Press release

Putin signs on the dotted line; Kyoto Protocol comes into force in 2005

November 4, 2004

The Canadian government must act now to ensure Kyoto target is met

WINNIPEG — After two years of careful political maneuvering, Russian President Vladimir Putin has signed his country's Kyoto Protocol ratification papers, paving the way for the Protocol to come into force in early 2005. For Canada, and other countries facing strict greenhouse gas emission reduction targets, little time remains to meet our Kyoto targets.

"Finally the logjam has been broken," says David Runnalls, President and CEO of the International Institute for Sustainable Development (IISD), "President Putin's action today means that much of the world now has binding commitments for reducing emissions and dealing with climate change."

While the Canadian government recently reiterated its commitment to meeting its Kyoto target of reducing greenhouse gas emissions by six per cent below 1990 levels by 2008–2012, it did not provide a timeline for the development and implementation of an achievable national plan that will enable it to meet this commitment. It is increasingly obvious that the ongoing delays in effectively implementing the 2002 Climate Change Action Plan for Canada have not reversed Canada's historic pattern of continually growing emissions.

The evidence is overwhelming that immediate action is needed:

  • The Organization for Economic Co-operation and Development (OECD), in its 2004 Environmental Performance Review of Canada, indicates that Canada's energy intensity per unit of gross domestic product is the highest in the OECD. The lead recommendation in the review is that Canada should, "further elaborate and aggressively implement the Climate Change Plan for Canada, using a broad array of policy instruments (including emissions trading and other flexibility mechanisms) to ensure that GHG targets are met effectively and efficiently."

  • According to figures released in September 2004 by the U.S. and Canadian governments, U.S. greenhouse gas emissions have grown by 14 per cent since 1990 while Canada's emissions have increased by 20 per cent.

  • Media reports on the disagreement between Environment Canada and Natural Resources Canada over stringent vehicle emission regulations point to deeper interdepartmental divisions and a lack of consensus among departments on climate change actions.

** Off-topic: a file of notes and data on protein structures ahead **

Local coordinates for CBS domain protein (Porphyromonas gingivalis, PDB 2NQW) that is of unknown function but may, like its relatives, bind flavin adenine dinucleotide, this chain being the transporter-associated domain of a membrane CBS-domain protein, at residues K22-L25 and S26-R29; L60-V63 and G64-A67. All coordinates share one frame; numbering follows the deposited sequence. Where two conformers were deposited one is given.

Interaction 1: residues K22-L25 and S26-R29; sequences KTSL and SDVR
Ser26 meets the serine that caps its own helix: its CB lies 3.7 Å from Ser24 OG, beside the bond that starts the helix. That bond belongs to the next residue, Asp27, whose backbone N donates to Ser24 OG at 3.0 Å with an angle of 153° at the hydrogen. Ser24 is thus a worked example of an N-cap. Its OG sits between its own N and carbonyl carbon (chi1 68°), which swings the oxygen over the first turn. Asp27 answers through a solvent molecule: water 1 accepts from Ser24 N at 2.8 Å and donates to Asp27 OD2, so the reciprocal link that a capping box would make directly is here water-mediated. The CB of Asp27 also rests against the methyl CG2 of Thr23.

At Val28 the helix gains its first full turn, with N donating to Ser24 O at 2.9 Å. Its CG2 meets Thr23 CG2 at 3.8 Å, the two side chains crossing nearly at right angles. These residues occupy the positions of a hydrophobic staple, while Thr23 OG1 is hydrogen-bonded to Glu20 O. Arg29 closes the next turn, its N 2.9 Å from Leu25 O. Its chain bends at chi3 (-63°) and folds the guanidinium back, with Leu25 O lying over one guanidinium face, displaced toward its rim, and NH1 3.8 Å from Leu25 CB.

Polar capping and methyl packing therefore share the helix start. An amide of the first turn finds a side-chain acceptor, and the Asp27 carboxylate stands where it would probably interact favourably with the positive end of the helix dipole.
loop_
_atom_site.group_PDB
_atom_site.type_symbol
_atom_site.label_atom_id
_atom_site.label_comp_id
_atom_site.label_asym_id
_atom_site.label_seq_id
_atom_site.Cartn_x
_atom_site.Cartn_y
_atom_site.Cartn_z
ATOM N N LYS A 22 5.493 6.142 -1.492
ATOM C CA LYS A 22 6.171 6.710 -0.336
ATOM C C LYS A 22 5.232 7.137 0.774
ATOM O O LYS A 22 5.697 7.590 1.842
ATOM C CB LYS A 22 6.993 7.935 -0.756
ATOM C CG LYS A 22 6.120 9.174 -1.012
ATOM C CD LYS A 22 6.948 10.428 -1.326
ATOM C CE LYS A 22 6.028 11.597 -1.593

• The U.S. Government's Energy Information Administration indicates that Canada's per capita energy consumption is the highest in North America and far higher that European Union countries.

There are several actions IISD suggests the Canadian government pursue:

  • Finalize and put in place legislation supporting the establishment of an emissions trading system for Canadian industrial emitters.

  • Work with industries that have proactively taken action and reduced emissions by adopting energy conservation, technological innovation and the shift to more climate-friendly sources of energy to encourage wider industry buy-in.

  • Develop an international strategy using Kyoto Protocol flexibility mechanisms to ensure the use of strategic investments that will enhance Canada's technologic know-how and export market opportunities.

  • Not shy away from obtaining a greater proportion of its reductions through the global carbon emissions marketplace.

"The importance of the Protocol coming into force is that it means the value of carbon is solidified in the international emissions market," says John Drexhage, Director of Climate Change and Energy at IISD.

"What we will soon see, as a result of Russian ratification, is the dawning of the carbon market. This is one of the most significant accomplishments of the Protocol—it has created an international monetary value for carbon—and that, for business, will make a difference to the bottom-line," Drexhage adds.

By continuing to delay action domestically and internationally, Canada risks missing the boat on fostering technological innovation in energy efficiency, renewables and energy distribution; losing further competitive advantage to trading partners; and foregoing training and job opportunities for Canadian workers. It must better articulate an international strategy that will ensure the use of strategic investments that will enhance Canada's technologic know-how and export market opportunities.

About IISD

The International Institute for Sustainable Development (IISD) is an award-winning independent think tank working to accelerate solutions for a stable climate, sustainable resource management, and fair economies. Our work inspires better decisions and sparks meaningful action to help people and the planet thrive. We shine a light on what can be achieved when governments, businesses, non-profits, and communities come together. IISD’s staff of more than 250 experts come from across the globe and from many disciplines. With offices in Winnipeg, Geneva, Ottawa, and Toronto, our work affects lives in nearly 100 countries.